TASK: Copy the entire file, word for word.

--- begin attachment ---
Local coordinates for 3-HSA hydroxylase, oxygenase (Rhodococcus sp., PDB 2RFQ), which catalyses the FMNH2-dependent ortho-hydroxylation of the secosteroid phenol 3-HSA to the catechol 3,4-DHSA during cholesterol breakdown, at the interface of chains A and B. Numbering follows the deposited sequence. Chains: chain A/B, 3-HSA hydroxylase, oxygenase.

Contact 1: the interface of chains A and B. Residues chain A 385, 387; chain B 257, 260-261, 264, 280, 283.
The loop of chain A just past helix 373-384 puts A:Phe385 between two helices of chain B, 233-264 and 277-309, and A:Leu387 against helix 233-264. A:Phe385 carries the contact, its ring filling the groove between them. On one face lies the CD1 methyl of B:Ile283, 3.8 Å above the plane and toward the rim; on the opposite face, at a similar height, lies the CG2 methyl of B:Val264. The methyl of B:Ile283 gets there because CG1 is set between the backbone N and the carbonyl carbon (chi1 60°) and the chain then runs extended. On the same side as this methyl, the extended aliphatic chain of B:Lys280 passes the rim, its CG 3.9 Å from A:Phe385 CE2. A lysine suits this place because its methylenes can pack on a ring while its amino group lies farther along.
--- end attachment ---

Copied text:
Local coordinates for 3-HSA hydroxylase, oxygenase (Rhodococcus sp., PDB 2RFQ), which catalyses the FMNH2-dependent ortho-hydroxylation of the secosteroid phenol 3-HSA to the catechol 3,4-DHSA during cholesterol breakdown, at the interface of chains A and B. Numbering follows the deposited sequence. Chains: chain A/B, 3-HSA hydroxylase, oxygenase.

Contact 1: the interface of chains A and B. Residues chain A 385, 387; chain B 257, 260-261, 264, 280, 283.
The loop of chain A just past helix 373-384 puts A:Phe385 between two helices of chain B, 233-264 and 277-309, and A:Leu387 against helix 233-264. A:Phe385 carries the contact, its ring filling the groove between them. On one face lies the CD1 methyl of B:Ile283, 3.8 Å above the plane and toward the rim; on the opposite face, at a similar height, lies the CG2 methyl of B:Val264. The methyl of B:Ile283 gets there because CG1 is set between the backbone N and the carbonyl carbon (chi1 60°) and the chain then runs extended. On the same side as this methyl, the extended aliphatic chain of B:Lys280 passes the rim, its CG 3.9 Å from A:Phe385 CE2. A lysine suits this place because its methylenes can pack on a ring while its amino group lies farther along.